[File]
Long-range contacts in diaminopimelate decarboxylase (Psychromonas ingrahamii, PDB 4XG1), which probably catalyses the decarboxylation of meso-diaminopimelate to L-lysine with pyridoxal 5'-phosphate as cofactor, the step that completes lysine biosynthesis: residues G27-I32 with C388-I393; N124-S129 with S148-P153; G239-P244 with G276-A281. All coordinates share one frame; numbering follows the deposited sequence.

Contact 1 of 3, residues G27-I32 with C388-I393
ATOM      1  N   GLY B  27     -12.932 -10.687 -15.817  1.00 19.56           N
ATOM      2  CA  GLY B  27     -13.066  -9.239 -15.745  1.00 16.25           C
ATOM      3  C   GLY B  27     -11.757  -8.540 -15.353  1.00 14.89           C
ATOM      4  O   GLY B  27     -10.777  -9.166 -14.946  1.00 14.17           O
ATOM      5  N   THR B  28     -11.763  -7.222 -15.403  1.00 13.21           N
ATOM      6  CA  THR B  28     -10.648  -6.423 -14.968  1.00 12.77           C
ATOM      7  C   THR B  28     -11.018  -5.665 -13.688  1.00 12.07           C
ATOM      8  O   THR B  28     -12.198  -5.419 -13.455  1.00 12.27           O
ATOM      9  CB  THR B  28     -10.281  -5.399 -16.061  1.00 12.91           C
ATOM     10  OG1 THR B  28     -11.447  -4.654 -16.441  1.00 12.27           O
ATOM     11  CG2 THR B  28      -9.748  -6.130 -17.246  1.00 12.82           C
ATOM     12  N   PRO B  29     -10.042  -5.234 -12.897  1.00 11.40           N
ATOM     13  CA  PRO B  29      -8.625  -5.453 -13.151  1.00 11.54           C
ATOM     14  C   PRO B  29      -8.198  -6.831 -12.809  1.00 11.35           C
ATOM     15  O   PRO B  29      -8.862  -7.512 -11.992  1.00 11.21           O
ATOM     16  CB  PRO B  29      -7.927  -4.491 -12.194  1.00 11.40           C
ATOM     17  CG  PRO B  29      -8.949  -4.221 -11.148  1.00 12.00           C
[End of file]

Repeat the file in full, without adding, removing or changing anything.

Long-range contacts in diaminopimelate decarboxylase (Psychromonas ingrahamii, PDB 4XG1), which probably catalyses the decarboxylation of meso-diaminopimelate to L-lysine with pyridoxal 5'-phosphate as cofactor, the step that completes lysine biosynthesis: residues G27-I32 with C388-I393; N124-S129 with S148-P153; G239-P244 with G276-A281. All coordinates share one frame; numbering follows the deposited sequence.

Contact 1 of 3, residues G27-I32 with C388-I393
ATOM      1  N   GLY B  27     -12.932 -10.687 -15.817  1.00 19.56           N
ATOM      2  CA  GLY B  27     -13.066  -9.239 -15.745  1.00 16.25           C
ATOM      3  C   GLY B  27     -11.757  -8.540 -15.353  1.00 14.89           C
ATOM      4  O   GLY B  27     -10.777  -9.166 -14.946  1.00 14.17           O
ATOM      5  N   THR B  28     -11.763  -7.222 -15.403  1.00 13.21           N
ATOM      6  CA  THR B  28     -10.648  -6.423 -14.968  1.00 12.77           C
ATOM      7  C   THR B  28     -11.018  -5.665 -13.688  1.00 12.07           C
ATOM      8  O   THR B  28     -12.198  -5.419 -13.455  1.00 12.27           O
ATOM      9  CB  THR B  28     -10.281  -5.399 -16.061  1.00 12.91           C
ATOM     10  OG1 THR B  28     -11.447  -4.654 -16.441  1.00 12.27           O
ATOM     11  CG2 THR B  28      -9.748  -6.130 -17.246  1.00 12.82           C
ATOM     12  N   PRO B  29     -10.042  -5.234 -12.897  1.00 11.40           N
ATOM     13  CA  PRO B  29      -8.625  -5.453 -13.151  1.00 11.54           C
ATOM     14  C   PRO B  29      -8.198  -6.831 -12.809  1.00 11.35           C
ATOM     15  O   PRO B  29      -8.862  -7.512 -11.992  1.00 11.21           O
ATOM     16  CB  PRO B  29      -7.927  -4.491 -12.194  1.00 11.40           C
ATOM     17  CG  PRO B  29      -8.949  -4.221 -11.148  1.00 12.00           C